Performance gear to keep your baby snug and dry. The hooded shell is fully waterproof, breathable and can be worn alone or, when the temperature drops, with the super soft microfleece liner zipped in. The front opening zips down one leg for quick, stealthy diaper changes. Sleeves and pants fold over to keep fingers and toes dry, too. Sizes 3 months to 24 months. $75. At Columbia Sportswear, 911 SE Broadway.
Feed that toddler fixation with first responders with this bright red rain coat. With its soft jersey lining and substantial hood, it’s a great value. In baby, toddler and kids sizes. $23. At Carter’s, 8960 Southeast Sunnyside Rd., Clackamas.
Waterproof and windproof, this lightweight jacket is just right for all that wet stuff Portland skies throw at us. Layer up underneath to keep toasty or wear as is. The adjustable hood can be tucked into the collar when it’s not needed — you know, like next May. Toddler to kids sizes in a wide range of solid colors. $31.83-$64.50. rei.com.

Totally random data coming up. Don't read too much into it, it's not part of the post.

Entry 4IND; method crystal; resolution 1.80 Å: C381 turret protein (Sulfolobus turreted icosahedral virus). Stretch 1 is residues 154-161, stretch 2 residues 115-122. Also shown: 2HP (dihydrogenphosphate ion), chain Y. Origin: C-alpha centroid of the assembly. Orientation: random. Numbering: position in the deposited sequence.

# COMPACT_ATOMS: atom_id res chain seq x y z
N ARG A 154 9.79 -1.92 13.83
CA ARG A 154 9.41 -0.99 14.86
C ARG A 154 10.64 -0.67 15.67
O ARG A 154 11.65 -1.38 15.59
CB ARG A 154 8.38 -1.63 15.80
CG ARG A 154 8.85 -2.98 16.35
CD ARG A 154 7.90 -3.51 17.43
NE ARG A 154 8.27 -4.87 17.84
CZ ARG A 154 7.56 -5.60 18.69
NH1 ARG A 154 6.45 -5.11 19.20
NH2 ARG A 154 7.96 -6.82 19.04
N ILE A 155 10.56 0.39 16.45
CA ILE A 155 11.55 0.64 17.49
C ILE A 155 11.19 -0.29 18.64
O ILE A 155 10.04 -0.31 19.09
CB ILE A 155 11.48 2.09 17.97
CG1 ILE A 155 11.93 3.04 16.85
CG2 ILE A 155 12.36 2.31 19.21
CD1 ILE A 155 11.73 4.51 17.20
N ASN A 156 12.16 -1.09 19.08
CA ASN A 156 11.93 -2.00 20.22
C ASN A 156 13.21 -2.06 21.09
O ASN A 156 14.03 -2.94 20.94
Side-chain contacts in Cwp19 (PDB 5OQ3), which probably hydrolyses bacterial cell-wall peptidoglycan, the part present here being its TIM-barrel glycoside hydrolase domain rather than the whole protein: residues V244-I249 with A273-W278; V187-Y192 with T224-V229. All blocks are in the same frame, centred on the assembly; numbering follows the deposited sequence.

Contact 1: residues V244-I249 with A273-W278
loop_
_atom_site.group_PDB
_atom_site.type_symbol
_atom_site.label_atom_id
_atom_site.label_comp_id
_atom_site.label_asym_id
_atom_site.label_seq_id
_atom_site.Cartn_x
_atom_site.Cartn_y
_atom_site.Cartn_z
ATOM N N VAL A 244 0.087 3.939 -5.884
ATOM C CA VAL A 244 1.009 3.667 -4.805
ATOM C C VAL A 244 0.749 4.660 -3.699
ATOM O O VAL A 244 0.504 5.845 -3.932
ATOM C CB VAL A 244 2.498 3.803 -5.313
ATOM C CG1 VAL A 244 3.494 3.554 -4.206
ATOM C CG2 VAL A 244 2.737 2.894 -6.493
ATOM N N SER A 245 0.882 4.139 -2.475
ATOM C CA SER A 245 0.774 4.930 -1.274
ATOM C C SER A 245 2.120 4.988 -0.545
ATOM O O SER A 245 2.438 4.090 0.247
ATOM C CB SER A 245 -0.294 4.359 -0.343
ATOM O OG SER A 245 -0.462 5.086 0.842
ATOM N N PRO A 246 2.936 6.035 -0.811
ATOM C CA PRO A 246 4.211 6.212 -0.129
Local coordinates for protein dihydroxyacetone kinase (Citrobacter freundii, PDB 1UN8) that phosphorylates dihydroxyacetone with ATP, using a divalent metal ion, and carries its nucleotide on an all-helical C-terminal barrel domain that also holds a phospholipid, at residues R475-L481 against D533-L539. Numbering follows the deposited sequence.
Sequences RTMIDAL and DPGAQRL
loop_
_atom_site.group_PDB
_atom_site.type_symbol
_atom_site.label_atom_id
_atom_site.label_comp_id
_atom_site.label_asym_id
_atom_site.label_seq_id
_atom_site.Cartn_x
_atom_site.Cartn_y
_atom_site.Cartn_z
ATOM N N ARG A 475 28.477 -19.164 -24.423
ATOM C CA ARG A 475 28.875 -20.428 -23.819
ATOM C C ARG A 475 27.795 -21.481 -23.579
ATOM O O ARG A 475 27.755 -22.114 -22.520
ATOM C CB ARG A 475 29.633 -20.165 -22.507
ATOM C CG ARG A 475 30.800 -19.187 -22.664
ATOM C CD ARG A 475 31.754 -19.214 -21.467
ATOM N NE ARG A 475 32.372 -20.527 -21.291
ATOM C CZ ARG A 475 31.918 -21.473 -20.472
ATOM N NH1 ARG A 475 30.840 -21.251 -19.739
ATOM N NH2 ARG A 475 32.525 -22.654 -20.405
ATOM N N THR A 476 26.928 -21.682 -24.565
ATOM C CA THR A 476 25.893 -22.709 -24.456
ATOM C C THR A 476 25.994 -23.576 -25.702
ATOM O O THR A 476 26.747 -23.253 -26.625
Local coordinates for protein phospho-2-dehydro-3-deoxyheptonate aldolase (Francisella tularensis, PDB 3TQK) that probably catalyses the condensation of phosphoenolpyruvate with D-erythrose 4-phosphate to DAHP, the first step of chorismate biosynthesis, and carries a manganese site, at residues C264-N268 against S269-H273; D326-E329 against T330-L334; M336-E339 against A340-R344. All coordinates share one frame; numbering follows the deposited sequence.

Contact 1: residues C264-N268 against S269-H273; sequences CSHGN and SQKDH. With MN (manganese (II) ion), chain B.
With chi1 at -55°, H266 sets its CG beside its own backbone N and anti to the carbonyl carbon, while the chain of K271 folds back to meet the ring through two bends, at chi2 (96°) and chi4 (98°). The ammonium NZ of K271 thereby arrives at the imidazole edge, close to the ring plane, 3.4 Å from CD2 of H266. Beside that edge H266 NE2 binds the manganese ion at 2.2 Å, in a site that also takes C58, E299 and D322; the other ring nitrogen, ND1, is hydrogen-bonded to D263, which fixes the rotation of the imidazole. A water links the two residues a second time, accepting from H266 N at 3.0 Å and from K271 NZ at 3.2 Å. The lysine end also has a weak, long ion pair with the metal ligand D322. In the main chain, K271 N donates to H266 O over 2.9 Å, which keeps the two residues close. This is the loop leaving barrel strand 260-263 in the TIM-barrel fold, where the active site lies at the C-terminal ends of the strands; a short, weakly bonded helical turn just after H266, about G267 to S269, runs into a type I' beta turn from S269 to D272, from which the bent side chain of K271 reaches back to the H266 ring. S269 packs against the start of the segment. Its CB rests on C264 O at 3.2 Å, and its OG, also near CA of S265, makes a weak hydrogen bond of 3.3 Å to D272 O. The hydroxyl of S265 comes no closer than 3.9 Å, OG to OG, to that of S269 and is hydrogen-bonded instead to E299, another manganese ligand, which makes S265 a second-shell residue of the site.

If you want Instagram perfect pics of fantastically coiffed kids or kid-product reviews, look elsewhere. Momsicle: Something to Suck On is not that kind of blog. What you will find on Evelyn Shoop’s site is lots of great writing. This mom from the Northwest Hills is sometimes humorous, sometimes deep, and often a combination of the two. Posts touch on everything from how to hook up a “promance” (aka parent romance) to the magical conception of her third child dubbed the “fairy pig” to baking the ultimate rainbow/Voodoo Doughnut birthday cake.